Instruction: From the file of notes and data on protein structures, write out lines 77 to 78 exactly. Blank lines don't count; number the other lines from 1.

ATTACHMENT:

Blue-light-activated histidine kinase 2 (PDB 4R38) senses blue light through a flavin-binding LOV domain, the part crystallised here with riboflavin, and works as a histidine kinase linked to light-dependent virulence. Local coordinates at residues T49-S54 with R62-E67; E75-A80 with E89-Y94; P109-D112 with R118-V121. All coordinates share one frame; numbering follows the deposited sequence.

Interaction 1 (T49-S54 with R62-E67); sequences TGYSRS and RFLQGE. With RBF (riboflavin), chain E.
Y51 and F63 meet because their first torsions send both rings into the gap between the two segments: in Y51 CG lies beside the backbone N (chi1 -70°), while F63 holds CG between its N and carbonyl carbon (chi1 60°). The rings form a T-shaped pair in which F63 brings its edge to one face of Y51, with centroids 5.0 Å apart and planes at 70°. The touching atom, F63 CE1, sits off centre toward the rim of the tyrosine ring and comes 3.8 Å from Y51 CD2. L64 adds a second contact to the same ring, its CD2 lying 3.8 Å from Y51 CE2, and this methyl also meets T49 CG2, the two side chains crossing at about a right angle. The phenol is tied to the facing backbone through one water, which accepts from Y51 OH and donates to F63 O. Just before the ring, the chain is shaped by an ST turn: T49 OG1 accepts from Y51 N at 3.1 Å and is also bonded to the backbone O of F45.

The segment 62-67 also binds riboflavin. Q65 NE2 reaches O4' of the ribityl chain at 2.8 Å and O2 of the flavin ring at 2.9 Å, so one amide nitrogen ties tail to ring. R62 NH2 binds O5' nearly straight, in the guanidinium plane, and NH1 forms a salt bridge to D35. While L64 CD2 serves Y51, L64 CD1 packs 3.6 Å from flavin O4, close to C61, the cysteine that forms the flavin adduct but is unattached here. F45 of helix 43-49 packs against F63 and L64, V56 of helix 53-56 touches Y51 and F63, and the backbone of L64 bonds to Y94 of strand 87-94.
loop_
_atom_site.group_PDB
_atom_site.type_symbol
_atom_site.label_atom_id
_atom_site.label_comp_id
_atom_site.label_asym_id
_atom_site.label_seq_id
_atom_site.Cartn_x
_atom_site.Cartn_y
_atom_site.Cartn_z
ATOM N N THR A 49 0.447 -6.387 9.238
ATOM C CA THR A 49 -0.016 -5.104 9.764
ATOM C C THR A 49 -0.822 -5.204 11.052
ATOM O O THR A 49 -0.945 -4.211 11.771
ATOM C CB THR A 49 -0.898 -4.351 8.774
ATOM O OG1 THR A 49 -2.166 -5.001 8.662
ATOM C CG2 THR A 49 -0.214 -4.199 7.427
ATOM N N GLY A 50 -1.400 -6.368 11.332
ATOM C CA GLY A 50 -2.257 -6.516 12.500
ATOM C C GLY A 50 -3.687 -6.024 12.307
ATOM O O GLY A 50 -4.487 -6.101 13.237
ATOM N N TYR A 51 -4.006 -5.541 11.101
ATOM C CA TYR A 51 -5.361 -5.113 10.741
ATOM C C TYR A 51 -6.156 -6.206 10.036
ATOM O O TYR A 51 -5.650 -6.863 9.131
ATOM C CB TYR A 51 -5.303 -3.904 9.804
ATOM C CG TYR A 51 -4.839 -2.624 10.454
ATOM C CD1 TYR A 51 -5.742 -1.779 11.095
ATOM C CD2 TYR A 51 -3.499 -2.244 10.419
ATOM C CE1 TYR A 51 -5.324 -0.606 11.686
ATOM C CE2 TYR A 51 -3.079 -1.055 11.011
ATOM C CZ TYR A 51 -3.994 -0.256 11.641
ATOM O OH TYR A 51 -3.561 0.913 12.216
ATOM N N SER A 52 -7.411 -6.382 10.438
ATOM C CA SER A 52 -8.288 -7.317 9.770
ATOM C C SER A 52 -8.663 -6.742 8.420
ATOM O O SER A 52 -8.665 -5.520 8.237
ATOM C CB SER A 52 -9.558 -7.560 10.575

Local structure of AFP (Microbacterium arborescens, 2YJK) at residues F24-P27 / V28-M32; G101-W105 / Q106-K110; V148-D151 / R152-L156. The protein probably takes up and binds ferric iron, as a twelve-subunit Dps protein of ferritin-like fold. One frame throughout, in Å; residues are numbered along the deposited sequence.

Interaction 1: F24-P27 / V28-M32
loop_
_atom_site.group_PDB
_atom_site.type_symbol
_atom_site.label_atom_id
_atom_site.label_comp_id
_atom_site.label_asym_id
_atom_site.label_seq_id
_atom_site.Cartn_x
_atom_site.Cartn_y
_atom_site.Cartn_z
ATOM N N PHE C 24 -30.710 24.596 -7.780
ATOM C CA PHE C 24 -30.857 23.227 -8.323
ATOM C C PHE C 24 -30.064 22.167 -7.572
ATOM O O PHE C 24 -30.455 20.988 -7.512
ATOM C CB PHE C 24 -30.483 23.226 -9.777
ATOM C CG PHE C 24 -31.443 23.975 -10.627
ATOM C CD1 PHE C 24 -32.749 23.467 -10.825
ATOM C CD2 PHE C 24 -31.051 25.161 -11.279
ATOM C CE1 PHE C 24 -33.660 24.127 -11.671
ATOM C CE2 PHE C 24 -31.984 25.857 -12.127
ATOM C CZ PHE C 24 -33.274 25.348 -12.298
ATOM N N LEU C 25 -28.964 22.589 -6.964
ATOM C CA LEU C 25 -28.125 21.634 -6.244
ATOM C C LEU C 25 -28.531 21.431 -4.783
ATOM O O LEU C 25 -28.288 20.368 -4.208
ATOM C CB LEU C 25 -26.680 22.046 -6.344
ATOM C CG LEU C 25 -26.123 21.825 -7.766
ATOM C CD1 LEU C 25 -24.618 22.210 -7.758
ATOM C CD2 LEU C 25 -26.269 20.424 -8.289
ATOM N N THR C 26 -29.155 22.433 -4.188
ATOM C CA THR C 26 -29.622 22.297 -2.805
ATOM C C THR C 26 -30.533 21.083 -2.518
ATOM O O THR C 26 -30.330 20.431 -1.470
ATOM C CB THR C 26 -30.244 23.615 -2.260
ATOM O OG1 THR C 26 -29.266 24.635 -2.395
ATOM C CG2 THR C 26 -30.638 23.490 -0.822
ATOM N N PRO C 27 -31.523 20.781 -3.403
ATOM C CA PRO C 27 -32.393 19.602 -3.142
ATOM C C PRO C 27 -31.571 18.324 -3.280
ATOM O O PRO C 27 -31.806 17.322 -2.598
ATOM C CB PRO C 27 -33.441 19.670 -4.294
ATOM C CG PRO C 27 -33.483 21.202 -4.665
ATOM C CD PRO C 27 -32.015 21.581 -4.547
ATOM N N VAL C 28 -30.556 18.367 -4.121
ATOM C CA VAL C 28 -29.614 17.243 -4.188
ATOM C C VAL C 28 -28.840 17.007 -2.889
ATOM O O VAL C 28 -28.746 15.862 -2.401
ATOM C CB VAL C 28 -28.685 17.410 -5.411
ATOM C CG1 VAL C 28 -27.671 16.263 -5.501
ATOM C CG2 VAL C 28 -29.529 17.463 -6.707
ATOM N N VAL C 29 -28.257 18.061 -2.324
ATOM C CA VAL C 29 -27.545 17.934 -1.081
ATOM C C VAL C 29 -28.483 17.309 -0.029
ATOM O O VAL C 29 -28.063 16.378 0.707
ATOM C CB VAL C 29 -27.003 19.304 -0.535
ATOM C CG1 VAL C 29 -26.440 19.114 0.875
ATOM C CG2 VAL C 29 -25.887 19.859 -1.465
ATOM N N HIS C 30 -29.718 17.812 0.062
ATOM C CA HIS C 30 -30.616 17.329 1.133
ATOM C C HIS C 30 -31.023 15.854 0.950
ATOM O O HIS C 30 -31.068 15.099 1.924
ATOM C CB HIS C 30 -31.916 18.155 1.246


ATOM O O THR C 26 -30.330 20.431 -1.470
ATOM C CB THR C 26 -30.244 23.615 -2.260